Heal and Co (Ambrose Heal) Arts & Crafts Cotswold School Oak Bureau

SKU0020458

Features

An Arts & Crafts Cotswold School 1950's oak bureau, by Heal and Co. This item features:
  • Made in Well figured Oak
  • 2 short over 2 long drawers (made with solid drawer carcasses joined with hand-cut lap and through dovetails)
  • Fall front enclosing pigeon holes

Comment

A classic design by this iconic Arts & Crafts maker

Size

Approximate dimensions:
  • overall height 97 cm (3 feet 2 and a quarter inches)
  • overall width 69 cm (2 feet 3 and a quarter inches)
  • overall depth 41 cm (1 foot 4 and a quarter inches)
If you need a very exact dimension, or one we haven't included, feel free to contact us and we will measure it for you

Date

c.1940

Identification

Heal and Co. ivorine disk with 'Heal's' in the centre (introduced in the 1930s)

About Heal and Co

Heal and Co (Ambrose Heal): One of the first Arts and Crafts makes to bring efficient business processes to the design and production of quality furniture. Sir Ambrose Heal had the vision to work with the most skilled craftspeople of the day, creating furniture that was comfortable, beautiful – reflecting the ideals of the Arts and Crafts Movement but at a more affordable price. Today Heals furniture from the period 1900 to 1940 is highly prized

About Oak

Oak: The most British of woods, that can produce really special results. Oak has been used for hundreds of years to construct everything from sea-going vessels to fine furniture. Quarter sawn boards are very straight grained and have distinctive growth rings and medullary rays that give a very beautiful effect as well as being renowned for their superior stability and strength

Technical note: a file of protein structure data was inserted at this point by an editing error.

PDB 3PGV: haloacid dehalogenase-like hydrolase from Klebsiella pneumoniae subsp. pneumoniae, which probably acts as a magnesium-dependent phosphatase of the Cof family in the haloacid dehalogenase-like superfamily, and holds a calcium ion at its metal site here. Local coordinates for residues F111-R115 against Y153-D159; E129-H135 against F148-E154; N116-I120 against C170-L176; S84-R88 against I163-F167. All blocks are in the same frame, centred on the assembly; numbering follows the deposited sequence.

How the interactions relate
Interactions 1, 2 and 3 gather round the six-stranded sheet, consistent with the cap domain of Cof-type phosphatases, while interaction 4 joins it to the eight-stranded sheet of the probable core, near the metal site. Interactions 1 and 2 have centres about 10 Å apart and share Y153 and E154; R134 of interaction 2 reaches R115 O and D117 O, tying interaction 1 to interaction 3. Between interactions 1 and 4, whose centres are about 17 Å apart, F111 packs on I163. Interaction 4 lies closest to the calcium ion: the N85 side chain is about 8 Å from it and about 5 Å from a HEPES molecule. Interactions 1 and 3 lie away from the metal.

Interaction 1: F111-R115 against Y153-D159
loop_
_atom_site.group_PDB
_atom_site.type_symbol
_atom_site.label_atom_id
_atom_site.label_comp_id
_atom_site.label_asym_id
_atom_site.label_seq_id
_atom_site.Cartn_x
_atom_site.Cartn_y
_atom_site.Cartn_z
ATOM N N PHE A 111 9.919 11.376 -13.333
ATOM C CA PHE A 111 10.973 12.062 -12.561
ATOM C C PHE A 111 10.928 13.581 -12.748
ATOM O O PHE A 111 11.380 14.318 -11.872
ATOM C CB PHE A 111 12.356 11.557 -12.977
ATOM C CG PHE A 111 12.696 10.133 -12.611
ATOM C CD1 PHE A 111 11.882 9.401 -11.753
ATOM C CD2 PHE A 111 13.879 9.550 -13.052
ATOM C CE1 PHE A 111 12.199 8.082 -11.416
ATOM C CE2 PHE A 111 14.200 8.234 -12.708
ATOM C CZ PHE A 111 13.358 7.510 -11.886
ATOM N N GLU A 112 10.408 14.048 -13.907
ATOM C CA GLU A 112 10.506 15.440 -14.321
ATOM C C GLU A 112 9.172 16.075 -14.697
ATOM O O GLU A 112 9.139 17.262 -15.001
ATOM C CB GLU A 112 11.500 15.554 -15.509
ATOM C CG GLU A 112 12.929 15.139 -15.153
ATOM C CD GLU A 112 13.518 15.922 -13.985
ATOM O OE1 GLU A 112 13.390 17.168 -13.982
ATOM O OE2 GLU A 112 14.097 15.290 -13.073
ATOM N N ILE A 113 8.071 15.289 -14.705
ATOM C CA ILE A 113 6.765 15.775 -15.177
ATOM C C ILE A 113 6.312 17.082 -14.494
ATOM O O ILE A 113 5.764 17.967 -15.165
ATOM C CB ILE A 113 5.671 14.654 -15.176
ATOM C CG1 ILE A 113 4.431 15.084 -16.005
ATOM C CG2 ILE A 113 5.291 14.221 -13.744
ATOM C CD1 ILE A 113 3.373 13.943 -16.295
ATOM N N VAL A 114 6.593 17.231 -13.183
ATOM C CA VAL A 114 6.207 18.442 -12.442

About Arts & Crafts Cotswold School Furniture

The Cotswold School was a development of the Arts and Craft Movement started largely by Ernest Gimson and the brothers Sidney and Ernest Barnsley. The furniture is instantly recognisable with its simple lines, attention to the finest of details, and use of beautiful materials. Cotswold School designs were crafted from local materials using traditional tools and techniques and with decorative details derived largely from utilitarian elements: exposed joinery, unusual panels, interesting pulls and latches crafted either from wood or from metal using traditional smithing techniques, and close attention to form as well as to wood grain and pattern. Where decorative details were added they generally took the form of traditional embellishment such as exposed joints, chamfered edges and chip carved edge details.The style was embraced and developed by other designers and craftsmen including Gordon Russell, Stanley Webb Davies in Cumbria, Sid Barnsley's son Edward, Arthur Romney Green in Hampshire, Robin Nance in St Ives and Ambrose Heal are a handful of such men out of many. The best developed their own style within the established tradition

Condition

Very good sound condition. Moderate marks internally. If you wish to have further specific photographs or talk to us for a more detailed condition report then please do not hesitate to contact us


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